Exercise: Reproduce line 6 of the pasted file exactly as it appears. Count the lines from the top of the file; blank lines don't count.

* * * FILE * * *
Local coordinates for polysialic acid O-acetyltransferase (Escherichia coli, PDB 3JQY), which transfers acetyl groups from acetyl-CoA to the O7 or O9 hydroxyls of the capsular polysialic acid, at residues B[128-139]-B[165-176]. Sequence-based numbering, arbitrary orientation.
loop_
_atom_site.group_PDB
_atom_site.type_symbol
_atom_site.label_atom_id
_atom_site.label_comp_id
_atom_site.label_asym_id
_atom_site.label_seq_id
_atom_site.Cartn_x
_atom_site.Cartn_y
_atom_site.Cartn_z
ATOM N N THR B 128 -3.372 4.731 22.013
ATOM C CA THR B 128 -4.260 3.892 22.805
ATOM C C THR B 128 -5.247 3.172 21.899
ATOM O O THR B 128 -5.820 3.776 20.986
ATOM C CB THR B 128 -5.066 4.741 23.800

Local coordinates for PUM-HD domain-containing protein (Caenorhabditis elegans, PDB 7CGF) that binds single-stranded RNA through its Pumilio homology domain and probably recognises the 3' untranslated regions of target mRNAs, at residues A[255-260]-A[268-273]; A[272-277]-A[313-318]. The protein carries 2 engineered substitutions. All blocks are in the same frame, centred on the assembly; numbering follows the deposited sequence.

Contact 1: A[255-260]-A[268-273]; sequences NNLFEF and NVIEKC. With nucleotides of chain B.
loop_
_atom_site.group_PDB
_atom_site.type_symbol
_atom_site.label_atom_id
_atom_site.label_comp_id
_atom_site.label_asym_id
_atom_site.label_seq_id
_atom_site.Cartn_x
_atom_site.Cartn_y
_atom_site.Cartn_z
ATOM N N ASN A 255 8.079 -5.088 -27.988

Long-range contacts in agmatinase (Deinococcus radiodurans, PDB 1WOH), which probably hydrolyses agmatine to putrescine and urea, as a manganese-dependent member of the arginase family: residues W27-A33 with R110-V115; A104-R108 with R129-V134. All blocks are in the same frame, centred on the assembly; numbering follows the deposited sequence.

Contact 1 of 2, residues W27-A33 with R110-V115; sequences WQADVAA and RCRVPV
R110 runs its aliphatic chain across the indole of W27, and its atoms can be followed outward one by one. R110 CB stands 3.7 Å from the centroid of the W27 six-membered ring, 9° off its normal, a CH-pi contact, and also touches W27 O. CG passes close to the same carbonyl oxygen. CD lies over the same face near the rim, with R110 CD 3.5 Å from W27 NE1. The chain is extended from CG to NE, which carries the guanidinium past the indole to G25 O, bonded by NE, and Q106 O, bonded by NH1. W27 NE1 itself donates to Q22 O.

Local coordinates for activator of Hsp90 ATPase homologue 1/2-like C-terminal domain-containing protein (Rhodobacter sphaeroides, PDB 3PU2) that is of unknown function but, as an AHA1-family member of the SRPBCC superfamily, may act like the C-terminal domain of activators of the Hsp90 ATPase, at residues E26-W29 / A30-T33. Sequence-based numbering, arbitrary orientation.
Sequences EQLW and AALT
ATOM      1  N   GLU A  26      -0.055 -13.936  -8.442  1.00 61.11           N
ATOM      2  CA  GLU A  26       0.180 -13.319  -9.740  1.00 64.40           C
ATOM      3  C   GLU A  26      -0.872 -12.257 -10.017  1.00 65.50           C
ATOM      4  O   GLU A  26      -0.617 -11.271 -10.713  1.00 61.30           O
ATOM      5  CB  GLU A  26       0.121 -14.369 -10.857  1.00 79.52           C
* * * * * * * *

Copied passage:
_atom_site.label_comp_id